Eighteen months later, Ellis was back at CHOMP for her second delivery. But this time she had plans for a medication-free birth: “I really wanted to have this experience all these other women before me had had.”

Equipped with mantras, visualizations and breathing techniques from a local hypnobirthing class, Ellis approached labor more calmly the second time around. She spent much of it in the private shower of her CHOMP delivery room, coming out only for periodic fetal monitoring and cervical checks.

When contractions came on, she imagined a giant birthday candle flaming up in front of her and breathed to blow it out. “I know it sounds New Agey, but it works,” she says.

After blowing out a particularly bright candle, she got out of the shower and felt an intense pressure on her pelvic floor. The nurse recognized that nervous look on her face. Three pushes, and Benjamin was out.

Catherine Powers, R.N. and director of CHOMP’s Family Birth Center, says medication-free births like Ellis’s only represent about 1 percent of the hospital’s deliveries. Doulas, though rare, are allowed to attend to laboring moms. 

“They can be very helpful,” Powers says. “We make sure they stay within their role as a support person; they are not supposed to interfere with the OB’s orders.” 

Powers drew some fire by shifting the hospital’s childbirth classes from in-house to online over two years ago. CHOMP still offers tours of its birthing center along with breast feeding, prenatal and post-delivery classes. 

Mothers who want holistic births will find CHOMP staff accommodating within the limits of standard protocol, like getting prepped for IV access upon arrival and fetal monitoring for 20 minutes of every hour. 

Those are the sorts of medical elements that differentiate mainstream hospital births from holistic ones involving midwives and birthing tubs. “We’re all moms here at the Family Birth Center. We believe birth is a choice,” Powers says. “[But] we are a medical model, so that’s what we provide.”

Salinas Valley Memorial Hospital

Erin Maude was determined to deliver her first baby naturally, so she started prepping early: She and her husband took classes in the Bradley Method of childbirth. She practiced yoga, worked out almost every day, hired a doula and made a birth plan.

“The more we read about C-sections and epidurals and Pitocin inductions, we were getting cold feet about [a hospital birth],” she says. “Ideally we wanted a birthing center, but didn’t want to go to Santa Cruz. We wanted a midwife in a hospital, but nobody allowed that.”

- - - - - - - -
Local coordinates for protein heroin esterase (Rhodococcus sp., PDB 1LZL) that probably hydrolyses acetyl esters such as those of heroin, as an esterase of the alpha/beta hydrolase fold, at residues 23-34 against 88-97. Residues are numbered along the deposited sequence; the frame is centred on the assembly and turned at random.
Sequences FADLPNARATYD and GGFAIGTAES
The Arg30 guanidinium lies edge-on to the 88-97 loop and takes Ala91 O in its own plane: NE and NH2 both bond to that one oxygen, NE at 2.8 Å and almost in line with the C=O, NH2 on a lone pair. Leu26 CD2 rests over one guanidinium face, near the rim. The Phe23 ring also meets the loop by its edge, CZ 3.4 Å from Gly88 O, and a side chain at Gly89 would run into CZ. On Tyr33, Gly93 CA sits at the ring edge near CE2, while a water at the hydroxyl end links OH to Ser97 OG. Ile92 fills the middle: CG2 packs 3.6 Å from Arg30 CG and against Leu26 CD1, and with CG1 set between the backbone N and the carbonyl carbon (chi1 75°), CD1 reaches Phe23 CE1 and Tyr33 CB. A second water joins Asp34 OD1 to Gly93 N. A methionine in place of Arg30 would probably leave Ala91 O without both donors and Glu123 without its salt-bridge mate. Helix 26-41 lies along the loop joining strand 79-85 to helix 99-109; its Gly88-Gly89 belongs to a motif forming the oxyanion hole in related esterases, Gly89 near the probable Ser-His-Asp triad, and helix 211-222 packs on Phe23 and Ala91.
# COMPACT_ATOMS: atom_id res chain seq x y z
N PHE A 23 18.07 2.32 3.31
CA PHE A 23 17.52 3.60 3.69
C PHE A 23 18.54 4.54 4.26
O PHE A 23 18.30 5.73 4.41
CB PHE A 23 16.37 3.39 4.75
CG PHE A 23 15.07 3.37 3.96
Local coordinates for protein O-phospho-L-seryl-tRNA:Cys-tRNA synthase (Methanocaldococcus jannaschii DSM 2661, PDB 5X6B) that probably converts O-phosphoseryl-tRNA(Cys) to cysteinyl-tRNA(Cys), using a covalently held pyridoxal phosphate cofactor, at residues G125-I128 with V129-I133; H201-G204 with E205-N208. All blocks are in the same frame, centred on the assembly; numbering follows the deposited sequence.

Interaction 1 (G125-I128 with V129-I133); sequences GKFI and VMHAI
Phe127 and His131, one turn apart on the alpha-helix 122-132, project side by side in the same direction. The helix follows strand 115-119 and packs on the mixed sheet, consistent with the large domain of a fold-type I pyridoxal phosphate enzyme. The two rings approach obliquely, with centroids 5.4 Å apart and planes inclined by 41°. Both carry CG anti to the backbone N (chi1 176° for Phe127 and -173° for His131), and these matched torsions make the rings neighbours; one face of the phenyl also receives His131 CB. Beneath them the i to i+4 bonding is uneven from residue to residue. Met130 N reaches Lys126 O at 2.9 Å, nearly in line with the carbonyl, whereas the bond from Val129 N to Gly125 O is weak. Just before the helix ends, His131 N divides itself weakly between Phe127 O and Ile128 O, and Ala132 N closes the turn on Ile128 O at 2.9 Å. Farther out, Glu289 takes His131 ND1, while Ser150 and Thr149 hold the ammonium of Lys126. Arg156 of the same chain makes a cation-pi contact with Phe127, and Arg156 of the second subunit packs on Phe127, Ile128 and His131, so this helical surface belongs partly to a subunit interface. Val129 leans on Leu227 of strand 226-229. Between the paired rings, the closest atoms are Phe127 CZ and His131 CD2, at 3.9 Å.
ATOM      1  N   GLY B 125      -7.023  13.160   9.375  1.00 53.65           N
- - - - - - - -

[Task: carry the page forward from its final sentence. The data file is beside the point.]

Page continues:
So just five weeks before her due date, she decided to switch from an OB-GYN to a midwife and a home birth.

Not too long after her water broke, Maude was staring into her doula’s eyes and breathing the way she’d practiced. Her husband and midwife cheered her on while she pushed. But the baby just wasn’t moving down. “Everything was in place the way I wanted it, but it wasn’t working,” she says. “I felt like a failure.”

At her midwife’s suggestion, Maude transferred to SVMH. Within minutes of checking in, she was in the care of an OB-GYN she’d never met.

“The doctor walked in and I said, ‘Is this guy old enough?’” she remembers. “He looked me in the eyes and said, ‘We are going to get this baby out. Don’t worry.’ I felt immediately safe.”

He showed her where and how hard to push, and with the help of a gentle vacuum, baby Liam was out within 15 minutes.

Two years later Maude was pregnant with her second baby. Again she practiced yoga, did Zumba workouts and hired a doula. She enlisted a network of birthing professionals she describes as “holistic and also just badass. They’re like warrior women; they’re in the swamp with the moms.”

This time, Maude planned to have her baby at SVMH with the same OB-GYN who delivered her first. At the hospital she meditated on the computerized graphs of her contractions, guided by the nurses and doula while her husband and 2-year-old slept. “I cannot say how much support I got at the hospital – and this is coming from someone who did not want to give birth in the hospital,” she says.

Within three hours of her check-in, and without the use of pain meds, she delivered her second son, Finn.

SVMH has the county’s only Perinatal Diagnostic Center for high-risk pregnancies, and a Level-III Neonatal Intensive Care Unit. Both are joint ventures with Stanford University Medical Center.

The labor, delivery and mother-baby areas of the second floor are undergoing an aesthetic remodel, but there are few visible signs of upheaval. Like the rest of the hospital, this wing has carpet and heavy wooden accents in the style of a colonial estate.

Maria Yesenia reclines in one of the postpartum rooms, a dreamy look of bliss on her face and newborn Adalynn Marie asleep on her chest. Yesenia says her labor was longer than she’d expected, but aside from some IV pain medication – most likely Fentanyl, a narcotic analgesic that dulls the edge of labor pains but doesn’t block sensation – it was all natural, like she’d wanted.

In the NICU, doctors tap quietly at their keyboards while behind a privacy curtain, new mom Nicole Bulich rocks her new baby girl. Shayla is the smaller in a set of twins; her brother has already gone home.